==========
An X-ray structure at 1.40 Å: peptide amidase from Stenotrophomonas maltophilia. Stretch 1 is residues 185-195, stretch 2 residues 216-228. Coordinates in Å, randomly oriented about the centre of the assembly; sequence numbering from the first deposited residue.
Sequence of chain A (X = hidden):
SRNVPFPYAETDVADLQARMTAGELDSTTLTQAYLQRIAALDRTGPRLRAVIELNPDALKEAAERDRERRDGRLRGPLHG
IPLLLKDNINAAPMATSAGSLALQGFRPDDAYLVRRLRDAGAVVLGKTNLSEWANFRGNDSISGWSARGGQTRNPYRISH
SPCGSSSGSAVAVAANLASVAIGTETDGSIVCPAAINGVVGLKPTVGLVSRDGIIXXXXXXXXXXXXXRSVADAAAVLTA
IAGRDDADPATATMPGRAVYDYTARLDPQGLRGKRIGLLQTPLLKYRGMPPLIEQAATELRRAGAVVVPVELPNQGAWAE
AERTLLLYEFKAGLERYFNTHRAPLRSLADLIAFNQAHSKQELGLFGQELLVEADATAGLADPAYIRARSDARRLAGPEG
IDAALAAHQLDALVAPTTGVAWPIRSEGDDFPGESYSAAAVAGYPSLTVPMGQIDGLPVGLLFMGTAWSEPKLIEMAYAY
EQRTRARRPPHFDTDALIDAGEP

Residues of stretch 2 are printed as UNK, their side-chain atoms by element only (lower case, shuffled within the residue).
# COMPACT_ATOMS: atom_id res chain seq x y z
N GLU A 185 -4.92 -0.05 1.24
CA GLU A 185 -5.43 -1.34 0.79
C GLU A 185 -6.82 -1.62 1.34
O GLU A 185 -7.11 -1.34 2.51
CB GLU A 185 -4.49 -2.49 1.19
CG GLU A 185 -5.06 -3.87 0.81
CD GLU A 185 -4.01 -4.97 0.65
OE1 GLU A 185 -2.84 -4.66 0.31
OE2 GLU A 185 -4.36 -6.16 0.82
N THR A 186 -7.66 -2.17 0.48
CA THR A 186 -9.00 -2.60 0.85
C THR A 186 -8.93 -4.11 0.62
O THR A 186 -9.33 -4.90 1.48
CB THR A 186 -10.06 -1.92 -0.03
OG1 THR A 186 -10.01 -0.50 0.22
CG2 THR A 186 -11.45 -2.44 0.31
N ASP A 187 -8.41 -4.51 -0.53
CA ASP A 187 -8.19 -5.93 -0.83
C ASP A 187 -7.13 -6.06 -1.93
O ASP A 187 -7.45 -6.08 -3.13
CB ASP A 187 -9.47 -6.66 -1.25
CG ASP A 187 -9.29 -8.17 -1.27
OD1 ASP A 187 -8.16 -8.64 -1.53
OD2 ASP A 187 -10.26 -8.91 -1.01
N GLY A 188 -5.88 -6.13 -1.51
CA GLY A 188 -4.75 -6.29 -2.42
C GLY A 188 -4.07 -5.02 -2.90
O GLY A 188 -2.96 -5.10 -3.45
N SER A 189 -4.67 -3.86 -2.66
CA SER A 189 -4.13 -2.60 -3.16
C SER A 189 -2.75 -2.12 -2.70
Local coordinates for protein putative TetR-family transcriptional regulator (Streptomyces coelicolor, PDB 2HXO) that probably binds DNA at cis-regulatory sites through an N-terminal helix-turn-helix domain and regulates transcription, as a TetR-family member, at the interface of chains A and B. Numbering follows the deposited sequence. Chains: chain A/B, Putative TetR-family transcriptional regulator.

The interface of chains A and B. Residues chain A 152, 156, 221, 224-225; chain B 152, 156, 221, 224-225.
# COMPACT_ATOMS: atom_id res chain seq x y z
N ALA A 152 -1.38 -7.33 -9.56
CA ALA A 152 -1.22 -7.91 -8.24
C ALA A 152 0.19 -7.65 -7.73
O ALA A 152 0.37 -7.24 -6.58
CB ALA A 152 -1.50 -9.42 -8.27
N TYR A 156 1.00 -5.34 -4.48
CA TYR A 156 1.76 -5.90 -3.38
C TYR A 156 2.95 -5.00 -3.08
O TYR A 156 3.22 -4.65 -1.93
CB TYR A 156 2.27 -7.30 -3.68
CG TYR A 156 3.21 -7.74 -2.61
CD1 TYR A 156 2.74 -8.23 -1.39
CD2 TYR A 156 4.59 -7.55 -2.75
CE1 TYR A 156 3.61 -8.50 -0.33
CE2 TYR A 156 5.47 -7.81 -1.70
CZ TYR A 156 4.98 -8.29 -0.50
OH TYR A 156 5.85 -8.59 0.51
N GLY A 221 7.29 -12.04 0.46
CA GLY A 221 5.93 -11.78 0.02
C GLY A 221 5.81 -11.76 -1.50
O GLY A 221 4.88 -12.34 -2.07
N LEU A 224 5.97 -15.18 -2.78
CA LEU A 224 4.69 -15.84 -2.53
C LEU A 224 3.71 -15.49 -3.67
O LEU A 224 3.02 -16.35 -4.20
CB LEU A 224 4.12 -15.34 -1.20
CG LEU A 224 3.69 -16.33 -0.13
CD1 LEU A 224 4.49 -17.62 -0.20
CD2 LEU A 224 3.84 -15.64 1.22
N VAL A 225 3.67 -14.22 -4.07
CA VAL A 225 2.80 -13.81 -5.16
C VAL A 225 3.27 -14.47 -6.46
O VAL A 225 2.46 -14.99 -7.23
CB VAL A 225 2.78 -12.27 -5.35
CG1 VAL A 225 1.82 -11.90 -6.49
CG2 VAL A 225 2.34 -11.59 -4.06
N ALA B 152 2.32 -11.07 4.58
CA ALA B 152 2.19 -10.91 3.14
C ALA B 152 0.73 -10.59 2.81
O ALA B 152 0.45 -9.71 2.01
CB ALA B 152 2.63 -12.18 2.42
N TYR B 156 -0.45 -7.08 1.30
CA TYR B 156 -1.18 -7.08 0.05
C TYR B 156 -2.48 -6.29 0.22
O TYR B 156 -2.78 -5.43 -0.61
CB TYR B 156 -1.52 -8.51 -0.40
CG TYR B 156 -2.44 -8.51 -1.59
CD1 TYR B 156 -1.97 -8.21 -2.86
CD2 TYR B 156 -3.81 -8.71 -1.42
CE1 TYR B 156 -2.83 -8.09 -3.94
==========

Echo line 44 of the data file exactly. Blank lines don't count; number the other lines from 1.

The interface of chains A and B. Residues chain A 152, 156, 221, 224-225; chain B 152, 156, 221, 224-225.